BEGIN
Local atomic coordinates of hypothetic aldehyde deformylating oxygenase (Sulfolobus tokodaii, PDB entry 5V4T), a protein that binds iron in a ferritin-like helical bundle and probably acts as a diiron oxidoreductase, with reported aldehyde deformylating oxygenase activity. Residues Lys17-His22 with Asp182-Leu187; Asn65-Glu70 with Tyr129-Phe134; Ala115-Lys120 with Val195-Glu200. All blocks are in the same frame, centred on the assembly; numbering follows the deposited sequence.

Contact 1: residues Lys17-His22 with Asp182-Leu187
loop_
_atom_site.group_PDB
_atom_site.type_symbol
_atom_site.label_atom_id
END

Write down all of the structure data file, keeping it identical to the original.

Local atomic coordinates of hypothetic aldehyde deformylating oxygenase (Sulfolobus tokodaii, PDB entry 5V4T), a protein that binds iron in a ferritin-like helical bundle and probably acts as a diiron oxidoreductase, with reported aldehyde deformylating oxygenase activity. Residues Lys17-His22 with Asp182-Leu187; Asn65-Glu70 with Tyr129-Phe134; Ala115-Lys120 with Val195-Glu200. All blocks are in the same frame, centred on the assembly; numbering follows the deposited sequence.

Contact 1: residues Lys17-His22 with Asp182-Leu187
loop_
_atom_site.group_PDB
_atom_site.type_symbol
_atom_site.label_atom_id